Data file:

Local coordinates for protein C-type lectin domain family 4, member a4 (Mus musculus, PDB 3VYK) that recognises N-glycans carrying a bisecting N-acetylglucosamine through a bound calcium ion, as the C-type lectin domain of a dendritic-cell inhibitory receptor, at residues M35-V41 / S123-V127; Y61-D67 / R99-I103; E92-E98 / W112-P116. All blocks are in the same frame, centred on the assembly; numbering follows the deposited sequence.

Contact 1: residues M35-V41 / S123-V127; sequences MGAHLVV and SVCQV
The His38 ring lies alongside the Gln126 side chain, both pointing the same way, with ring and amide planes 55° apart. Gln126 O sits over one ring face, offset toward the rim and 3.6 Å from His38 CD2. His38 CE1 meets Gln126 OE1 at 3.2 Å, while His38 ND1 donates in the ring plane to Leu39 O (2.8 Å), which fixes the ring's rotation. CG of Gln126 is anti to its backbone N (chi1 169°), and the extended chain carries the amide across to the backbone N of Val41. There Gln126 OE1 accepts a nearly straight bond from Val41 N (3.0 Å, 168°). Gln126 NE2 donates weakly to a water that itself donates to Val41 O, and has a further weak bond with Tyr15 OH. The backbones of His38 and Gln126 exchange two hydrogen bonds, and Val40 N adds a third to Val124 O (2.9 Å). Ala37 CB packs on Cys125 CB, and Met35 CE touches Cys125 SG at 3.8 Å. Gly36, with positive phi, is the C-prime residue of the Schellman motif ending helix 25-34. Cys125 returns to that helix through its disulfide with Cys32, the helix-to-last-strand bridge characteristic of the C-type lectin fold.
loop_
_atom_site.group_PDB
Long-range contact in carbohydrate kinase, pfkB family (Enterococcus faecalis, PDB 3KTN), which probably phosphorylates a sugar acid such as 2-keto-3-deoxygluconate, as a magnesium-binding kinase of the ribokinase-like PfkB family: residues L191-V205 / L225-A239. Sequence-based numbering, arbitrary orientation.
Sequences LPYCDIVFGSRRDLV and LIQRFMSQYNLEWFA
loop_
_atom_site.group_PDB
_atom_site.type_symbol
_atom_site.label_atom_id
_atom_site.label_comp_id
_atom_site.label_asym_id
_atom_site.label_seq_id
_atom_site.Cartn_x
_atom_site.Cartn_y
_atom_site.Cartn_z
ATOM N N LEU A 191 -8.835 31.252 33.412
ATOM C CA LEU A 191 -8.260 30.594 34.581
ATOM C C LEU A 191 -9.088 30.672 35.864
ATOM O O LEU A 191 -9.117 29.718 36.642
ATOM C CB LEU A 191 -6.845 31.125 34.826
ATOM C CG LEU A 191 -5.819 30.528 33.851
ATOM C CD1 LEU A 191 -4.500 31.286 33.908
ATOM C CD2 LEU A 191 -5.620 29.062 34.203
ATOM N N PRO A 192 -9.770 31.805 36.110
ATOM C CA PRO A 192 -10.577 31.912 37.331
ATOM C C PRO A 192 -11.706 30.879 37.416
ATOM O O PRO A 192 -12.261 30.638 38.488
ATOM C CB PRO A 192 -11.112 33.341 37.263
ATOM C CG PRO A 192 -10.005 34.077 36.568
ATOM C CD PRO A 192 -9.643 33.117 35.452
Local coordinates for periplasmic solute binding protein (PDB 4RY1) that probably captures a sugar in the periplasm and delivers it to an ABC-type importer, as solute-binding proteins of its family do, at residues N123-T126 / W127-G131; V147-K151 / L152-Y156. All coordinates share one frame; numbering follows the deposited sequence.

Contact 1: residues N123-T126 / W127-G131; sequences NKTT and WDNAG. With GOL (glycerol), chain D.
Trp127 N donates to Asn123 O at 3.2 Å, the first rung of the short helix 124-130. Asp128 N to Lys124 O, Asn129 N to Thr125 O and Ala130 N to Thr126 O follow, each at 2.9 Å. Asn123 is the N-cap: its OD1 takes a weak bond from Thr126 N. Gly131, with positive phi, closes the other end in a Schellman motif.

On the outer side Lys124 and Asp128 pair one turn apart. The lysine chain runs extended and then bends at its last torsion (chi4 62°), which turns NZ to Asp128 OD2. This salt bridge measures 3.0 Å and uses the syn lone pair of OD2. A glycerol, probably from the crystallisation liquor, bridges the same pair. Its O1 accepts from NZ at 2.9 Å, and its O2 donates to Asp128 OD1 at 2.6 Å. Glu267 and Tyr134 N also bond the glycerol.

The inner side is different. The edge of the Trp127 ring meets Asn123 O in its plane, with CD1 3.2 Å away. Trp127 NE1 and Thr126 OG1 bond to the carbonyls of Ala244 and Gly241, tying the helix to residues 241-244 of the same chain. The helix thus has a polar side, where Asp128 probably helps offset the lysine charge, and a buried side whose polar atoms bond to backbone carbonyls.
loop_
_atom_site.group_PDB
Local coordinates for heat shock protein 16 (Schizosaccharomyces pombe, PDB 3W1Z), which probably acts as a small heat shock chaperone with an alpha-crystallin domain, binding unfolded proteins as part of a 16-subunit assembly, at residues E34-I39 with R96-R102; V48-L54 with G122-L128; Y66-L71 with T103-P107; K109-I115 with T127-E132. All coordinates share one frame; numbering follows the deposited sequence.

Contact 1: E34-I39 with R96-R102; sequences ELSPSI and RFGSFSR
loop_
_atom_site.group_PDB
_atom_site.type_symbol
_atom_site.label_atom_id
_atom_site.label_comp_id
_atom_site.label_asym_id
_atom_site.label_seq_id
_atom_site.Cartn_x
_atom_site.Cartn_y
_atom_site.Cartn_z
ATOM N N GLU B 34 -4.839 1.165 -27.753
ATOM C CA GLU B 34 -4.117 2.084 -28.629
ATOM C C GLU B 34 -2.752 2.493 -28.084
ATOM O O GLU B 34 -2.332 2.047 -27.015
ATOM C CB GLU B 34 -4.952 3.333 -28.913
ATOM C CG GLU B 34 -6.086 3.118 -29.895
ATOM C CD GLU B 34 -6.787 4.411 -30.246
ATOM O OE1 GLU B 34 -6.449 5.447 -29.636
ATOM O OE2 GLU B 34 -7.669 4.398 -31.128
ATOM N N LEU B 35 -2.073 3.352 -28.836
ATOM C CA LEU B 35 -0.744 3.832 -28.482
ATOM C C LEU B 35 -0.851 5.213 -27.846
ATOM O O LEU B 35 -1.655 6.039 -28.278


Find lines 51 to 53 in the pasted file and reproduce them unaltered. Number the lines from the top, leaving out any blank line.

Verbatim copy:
_atom_site.Cartn_z
ATOM N N GLU B 34 -4.839 1.165 -27.753
ATOM C CA GLU B 34 -4.117 2.084 -28.629